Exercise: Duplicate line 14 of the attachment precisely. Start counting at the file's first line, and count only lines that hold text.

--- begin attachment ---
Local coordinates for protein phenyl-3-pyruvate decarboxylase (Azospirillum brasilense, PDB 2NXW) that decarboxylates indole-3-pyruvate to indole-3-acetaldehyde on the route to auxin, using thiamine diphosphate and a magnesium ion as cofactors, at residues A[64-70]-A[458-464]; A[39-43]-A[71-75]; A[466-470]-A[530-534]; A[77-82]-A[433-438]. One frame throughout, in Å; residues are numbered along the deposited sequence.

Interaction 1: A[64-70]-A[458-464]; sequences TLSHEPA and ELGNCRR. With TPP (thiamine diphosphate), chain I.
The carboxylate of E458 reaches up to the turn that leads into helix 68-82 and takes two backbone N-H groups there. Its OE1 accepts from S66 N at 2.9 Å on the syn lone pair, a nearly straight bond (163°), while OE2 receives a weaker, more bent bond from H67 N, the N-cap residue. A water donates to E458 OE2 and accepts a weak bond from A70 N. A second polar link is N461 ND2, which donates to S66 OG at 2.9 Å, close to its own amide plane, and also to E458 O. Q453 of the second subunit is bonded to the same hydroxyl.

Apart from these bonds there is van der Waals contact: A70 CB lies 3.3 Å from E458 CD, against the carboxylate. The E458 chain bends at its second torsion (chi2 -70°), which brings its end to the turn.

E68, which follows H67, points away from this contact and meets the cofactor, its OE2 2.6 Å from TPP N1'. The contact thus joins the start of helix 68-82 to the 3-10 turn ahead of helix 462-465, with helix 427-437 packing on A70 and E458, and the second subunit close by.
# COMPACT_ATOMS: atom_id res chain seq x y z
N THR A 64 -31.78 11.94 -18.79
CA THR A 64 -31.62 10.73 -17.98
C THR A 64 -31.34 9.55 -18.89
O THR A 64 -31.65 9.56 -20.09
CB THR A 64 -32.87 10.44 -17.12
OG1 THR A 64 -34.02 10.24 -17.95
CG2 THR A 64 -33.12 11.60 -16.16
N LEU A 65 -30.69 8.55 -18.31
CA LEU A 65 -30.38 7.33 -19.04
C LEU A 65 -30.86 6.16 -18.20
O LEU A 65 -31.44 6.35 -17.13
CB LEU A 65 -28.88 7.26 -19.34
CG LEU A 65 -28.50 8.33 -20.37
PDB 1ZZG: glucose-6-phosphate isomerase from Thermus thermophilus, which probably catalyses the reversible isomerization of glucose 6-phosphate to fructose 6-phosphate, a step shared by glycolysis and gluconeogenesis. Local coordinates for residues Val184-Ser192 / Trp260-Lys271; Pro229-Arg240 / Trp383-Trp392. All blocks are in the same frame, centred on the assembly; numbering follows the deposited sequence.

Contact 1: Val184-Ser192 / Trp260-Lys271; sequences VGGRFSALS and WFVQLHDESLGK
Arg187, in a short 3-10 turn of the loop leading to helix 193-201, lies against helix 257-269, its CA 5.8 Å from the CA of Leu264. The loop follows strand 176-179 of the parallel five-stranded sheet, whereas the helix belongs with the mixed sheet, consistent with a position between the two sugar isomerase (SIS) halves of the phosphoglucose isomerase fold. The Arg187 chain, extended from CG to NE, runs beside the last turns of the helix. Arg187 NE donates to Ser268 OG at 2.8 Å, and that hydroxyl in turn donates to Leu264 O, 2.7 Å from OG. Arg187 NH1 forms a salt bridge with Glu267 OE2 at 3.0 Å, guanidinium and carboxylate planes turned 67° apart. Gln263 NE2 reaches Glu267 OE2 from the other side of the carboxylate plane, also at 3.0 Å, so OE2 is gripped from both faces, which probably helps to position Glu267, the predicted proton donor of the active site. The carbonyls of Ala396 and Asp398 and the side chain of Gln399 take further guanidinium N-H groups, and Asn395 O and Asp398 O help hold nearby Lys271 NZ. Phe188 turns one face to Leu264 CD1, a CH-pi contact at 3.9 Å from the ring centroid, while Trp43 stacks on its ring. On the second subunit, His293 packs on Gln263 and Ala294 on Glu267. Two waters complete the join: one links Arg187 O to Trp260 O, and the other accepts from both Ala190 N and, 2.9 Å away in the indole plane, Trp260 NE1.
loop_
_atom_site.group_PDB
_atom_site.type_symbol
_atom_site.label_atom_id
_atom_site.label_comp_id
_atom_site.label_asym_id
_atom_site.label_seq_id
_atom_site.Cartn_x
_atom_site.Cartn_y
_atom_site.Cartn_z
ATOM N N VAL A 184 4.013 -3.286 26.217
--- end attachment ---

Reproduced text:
N LEU A 65 -30.69 8.55 -18.31